If you have people skills, organizational skills, can find a way to not go crazy listening to programmers complain about minutia, and can grasp technical concepts you can be a good PGM. Which probably explains why there aren't very many... Rather than push people who are not interested in techie things to become programmers, why not look for people who are interested in talking to people, listening to problems and organizing things. Train them as PGMs.

Comment: Re:One word answer: (Score 1) 198

by wrook (#47095459) Attached to: Is Bamboo the Next Carbon Fibre?

I can't really understand what you are talking about. A Calfee frame costs $3000 and weighs 6-7 pounds. My entry level (knock off Asian clone) carbon fiber frame costs $800 and weighs 2.1 pounds.

My entire bike weighs in at 17.5 lbs (I have crap wheels and a heavy seat post). Adding 4 pounds for the frame is nearly a 25% increase in weight. If I was going to spend $3000 on a frame, I would certainly match it with decent wheels and seat post. This would change the weight increase to over 30%.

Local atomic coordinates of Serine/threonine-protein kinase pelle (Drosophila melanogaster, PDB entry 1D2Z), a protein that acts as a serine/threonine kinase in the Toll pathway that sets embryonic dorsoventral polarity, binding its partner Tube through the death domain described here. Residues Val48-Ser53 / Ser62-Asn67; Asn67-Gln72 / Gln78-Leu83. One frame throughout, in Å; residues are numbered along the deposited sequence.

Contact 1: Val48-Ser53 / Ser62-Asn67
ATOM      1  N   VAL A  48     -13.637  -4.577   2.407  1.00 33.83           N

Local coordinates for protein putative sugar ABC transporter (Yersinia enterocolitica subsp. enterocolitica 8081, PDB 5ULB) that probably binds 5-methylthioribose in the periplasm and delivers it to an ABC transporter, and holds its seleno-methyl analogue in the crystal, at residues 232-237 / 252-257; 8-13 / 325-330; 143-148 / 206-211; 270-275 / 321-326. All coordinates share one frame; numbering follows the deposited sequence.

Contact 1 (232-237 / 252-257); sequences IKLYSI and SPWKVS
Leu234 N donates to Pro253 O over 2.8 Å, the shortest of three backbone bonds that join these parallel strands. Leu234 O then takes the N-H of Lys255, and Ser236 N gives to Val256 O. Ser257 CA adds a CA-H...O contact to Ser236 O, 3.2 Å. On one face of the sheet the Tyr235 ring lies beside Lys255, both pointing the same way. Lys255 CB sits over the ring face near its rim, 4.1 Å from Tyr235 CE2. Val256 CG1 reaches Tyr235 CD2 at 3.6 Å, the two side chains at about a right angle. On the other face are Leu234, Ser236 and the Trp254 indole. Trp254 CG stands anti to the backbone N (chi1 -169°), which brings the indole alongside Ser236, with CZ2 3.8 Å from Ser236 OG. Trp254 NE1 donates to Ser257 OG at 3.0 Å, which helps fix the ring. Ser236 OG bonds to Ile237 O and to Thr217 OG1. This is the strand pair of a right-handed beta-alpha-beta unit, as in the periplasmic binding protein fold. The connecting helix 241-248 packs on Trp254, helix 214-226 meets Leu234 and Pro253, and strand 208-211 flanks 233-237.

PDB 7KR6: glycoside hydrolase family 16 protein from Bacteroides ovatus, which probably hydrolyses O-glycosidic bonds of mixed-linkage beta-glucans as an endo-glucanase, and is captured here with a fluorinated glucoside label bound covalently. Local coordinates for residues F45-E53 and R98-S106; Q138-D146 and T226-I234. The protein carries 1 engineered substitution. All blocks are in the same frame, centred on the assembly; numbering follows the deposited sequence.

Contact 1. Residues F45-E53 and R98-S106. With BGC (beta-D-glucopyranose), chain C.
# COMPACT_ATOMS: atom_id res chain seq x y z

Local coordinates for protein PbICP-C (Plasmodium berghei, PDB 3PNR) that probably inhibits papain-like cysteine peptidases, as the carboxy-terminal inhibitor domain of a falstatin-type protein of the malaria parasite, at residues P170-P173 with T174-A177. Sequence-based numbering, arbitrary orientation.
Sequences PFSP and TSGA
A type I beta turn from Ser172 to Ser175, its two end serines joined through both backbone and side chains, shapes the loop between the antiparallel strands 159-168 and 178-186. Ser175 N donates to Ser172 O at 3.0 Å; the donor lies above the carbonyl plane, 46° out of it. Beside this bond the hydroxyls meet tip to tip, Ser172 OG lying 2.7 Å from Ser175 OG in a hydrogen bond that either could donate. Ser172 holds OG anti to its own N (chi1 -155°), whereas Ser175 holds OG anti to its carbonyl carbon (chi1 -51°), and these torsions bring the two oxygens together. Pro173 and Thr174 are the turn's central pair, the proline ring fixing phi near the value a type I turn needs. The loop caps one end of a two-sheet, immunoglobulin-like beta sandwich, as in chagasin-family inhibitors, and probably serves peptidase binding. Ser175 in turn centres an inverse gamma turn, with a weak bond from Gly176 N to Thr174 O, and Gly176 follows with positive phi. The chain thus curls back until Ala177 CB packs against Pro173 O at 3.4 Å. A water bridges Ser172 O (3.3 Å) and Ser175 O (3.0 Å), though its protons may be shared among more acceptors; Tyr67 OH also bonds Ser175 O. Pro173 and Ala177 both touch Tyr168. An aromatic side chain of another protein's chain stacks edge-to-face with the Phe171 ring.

Bamboo, while cool, is an expensive way to dramatically increase the weight of a bike. Not that I'm a weight weenie... But if I wanted a "heavy" bike, I could get a great aluminium or steel frame and spend the other $2000+ on the rest of the bike. A Caad10 aluminium frame, which is a very decent frame, weighs 2.4 pounds. Top of the line steel frames weigh about the same. Honestly, I can't really tell the difference in weight when riding a bike with a 3 oz heavier frame, but I can definitely tell the difference with a 4 lb heavier frame.

Comment: Re:Missing a rather large point (Score 2) 136

by wrook (#46786139) Attached to: Plant Breeders Release 'Open Source Seeds'

I can see this working very similarly to the free software movement. As you correctly point out, there are already plenty of gardeners who are passionate about seed sharing. The internet allowed free software to be an efficient method of software development and distribution. 30 years on, it has even reached mainstream development. Just look at the percentage of teams using free software development tools (especially in web development).

In the past, it was difficult for an individual (dare I say hobbyist) to develop a useful new variety of plant. You need a lot of time, effort and especially land. But what if you can coordinate with other hobbyists over the internet? What if you all agreed that you would share seed? What if you all agreed that nobody could restrict the future use of these seeds. Now you have many hands, and many small plots of land, and many different growing environments, pollen, etc. Suddenly it scales.